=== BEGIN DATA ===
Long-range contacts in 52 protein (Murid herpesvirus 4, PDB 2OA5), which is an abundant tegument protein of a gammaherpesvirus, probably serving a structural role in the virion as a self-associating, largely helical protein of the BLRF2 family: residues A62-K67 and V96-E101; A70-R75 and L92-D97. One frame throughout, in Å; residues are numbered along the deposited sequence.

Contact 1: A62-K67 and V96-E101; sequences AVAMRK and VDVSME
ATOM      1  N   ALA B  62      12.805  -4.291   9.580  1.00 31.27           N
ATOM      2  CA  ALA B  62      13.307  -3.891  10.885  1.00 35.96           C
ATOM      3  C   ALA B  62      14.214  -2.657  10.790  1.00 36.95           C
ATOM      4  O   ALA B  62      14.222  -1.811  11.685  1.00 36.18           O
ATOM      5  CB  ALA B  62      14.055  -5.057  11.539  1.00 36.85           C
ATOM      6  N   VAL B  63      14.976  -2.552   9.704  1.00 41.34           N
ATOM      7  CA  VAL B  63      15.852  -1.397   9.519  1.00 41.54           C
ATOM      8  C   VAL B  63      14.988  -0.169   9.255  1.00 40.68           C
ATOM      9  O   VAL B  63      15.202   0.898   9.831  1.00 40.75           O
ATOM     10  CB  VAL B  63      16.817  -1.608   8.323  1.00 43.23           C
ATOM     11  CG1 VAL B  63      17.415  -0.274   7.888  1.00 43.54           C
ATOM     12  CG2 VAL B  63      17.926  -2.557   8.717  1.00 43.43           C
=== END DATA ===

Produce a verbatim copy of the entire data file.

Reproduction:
Long-range contacts in 52 protein (Murid herpesvirus 4, PDB 2OA5), which is an abundant tegument protein of a gammaherpesvirus, probably serving a structural role in the virion as a self-associating, largely helical protein of the BLRF2 family: residues A62-K67 and V96-E101; A70-R75 and L92-D97. One frame throughout, in Å; residues are numbered along the deposited sequence.

Contact 1: A62-K67 and V96-E101; sequences AVAMRK and VDVSME
ATOM      1  N   ALA B  62      12.805  -4.291   9.580  1.00 31.27           N
ATOM      2  CA  ALA B  62      13.307  -3.891  10.885  1.00 35.96           C
ATOM      3  C   ALA B  62      14.214  -2.657  10.790  1.00 36.95           C
ATOM      4  O   ALA B  62      14.222  -1.811  11.685  1.00 36.18           O
ATOM      5  CB  ALA B  62      14.055  -5.057  11.539  1.00 36.85           C
ATOM      6  N   VAL B  63      14.976  -2.552   9.704  1.00 41.34           N
ATOM      7  CA  VAL B  63      15.852  -1.397   9.519  1.00 41.54           C
ATOM      8  C   VAL B  63      14.988  -0.169   9.255  1.00 40.68           C
ATOM      9  O   VAL B  63      15.202   0.898   9.831  1.00 40.75           O
ATOM     10  CB  VAL B  63      16.817  -1.608   8.323  1.00 43.23           C
ATOM     11  CG1 VAL B  63      17.415  -0.274   7.888  1.00 43.54           C
ATOM     12  CG2 VAL B  63      17.926  -2.557   8.717  1.00 43.43           C